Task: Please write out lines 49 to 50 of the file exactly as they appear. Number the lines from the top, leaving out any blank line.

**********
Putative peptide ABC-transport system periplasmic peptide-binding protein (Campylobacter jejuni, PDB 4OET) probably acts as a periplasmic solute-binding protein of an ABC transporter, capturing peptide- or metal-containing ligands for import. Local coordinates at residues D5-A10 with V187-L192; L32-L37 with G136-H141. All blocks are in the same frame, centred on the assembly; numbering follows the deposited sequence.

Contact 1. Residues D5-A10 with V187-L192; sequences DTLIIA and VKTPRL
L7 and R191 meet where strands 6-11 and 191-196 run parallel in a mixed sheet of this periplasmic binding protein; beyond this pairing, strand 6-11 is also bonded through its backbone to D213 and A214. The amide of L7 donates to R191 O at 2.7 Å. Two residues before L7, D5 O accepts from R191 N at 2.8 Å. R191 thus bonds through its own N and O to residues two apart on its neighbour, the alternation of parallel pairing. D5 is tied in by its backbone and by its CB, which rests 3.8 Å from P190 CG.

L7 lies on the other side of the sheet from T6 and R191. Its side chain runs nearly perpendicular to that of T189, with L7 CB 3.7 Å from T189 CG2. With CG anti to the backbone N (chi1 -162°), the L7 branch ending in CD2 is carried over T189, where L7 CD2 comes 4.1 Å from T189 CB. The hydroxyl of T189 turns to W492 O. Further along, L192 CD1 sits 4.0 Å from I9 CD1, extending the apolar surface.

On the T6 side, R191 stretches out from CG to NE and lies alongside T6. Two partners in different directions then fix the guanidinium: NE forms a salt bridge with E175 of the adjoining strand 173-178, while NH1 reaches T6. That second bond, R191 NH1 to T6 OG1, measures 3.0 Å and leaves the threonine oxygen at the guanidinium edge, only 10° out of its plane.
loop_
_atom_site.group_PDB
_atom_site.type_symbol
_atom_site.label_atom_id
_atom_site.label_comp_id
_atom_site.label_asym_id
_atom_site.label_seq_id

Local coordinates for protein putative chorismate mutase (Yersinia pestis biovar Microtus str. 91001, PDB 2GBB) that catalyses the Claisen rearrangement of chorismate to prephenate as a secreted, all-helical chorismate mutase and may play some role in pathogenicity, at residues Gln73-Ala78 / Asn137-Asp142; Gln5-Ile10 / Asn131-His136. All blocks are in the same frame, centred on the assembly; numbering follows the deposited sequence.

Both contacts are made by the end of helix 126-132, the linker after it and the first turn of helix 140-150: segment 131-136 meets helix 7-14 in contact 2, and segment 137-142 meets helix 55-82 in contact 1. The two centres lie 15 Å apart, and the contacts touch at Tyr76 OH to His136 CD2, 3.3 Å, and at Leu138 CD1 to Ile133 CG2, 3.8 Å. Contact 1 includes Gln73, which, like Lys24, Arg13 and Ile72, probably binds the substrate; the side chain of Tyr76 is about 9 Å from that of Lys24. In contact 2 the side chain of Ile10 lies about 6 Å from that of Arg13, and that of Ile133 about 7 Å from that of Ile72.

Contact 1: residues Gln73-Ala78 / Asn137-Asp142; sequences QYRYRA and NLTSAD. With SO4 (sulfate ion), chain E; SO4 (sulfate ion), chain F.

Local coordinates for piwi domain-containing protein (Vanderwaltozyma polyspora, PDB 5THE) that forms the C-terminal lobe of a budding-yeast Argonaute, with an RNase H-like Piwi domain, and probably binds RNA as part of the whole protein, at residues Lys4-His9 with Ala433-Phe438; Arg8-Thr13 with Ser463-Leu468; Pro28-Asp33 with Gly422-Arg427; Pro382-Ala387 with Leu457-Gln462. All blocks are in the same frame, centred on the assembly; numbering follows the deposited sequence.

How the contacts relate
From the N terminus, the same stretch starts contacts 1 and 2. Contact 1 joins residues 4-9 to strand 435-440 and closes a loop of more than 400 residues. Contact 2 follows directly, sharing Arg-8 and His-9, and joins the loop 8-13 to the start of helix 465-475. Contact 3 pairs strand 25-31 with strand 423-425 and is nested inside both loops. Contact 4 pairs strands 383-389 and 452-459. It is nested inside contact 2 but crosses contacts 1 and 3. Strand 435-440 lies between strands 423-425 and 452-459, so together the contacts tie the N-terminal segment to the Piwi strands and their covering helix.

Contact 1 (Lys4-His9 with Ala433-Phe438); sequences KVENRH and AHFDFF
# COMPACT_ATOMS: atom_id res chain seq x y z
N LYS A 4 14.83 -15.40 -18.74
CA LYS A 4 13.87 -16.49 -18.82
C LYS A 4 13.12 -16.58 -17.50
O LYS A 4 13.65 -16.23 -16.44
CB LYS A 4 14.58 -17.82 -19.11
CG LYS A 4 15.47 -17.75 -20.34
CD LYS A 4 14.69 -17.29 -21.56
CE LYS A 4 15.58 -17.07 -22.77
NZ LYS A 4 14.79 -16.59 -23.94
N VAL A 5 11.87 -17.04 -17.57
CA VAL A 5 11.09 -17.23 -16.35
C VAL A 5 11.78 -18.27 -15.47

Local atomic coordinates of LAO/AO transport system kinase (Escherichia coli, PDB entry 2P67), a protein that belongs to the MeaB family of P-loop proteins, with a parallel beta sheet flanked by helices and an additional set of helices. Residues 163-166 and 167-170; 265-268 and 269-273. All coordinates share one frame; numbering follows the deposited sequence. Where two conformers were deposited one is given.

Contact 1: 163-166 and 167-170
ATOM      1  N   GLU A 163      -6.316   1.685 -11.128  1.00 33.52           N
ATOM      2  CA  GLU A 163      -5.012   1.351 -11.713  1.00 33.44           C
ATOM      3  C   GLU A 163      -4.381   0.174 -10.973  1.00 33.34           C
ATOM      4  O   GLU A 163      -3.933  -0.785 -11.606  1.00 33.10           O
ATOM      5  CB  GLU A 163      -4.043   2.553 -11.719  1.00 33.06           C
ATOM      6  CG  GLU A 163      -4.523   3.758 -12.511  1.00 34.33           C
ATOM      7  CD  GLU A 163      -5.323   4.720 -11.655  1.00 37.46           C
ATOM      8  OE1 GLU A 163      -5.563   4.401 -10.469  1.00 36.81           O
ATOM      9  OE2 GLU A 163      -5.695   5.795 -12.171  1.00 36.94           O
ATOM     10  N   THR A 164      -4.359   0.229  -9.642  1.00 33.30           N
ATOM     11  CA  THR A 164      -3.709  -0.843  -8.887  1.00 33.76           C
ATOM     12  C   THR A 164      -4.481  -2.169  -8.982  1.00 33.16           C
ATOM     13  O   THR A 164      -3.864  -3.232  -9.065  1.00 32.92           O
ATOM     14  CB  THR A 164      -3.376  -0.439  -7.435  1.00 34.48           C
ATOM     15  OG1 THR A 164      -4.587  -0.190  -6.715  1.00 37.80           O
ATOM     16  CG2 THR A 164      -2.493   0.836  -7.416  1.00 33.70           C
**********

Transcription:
ATOM     15  OG1 THR A 164      -4.587  -0.190  -6.715  1.00 37.80           O
ATOM     16  CG2 THR A 164      -2.493   0.836  -7.416  1.00 33.70           C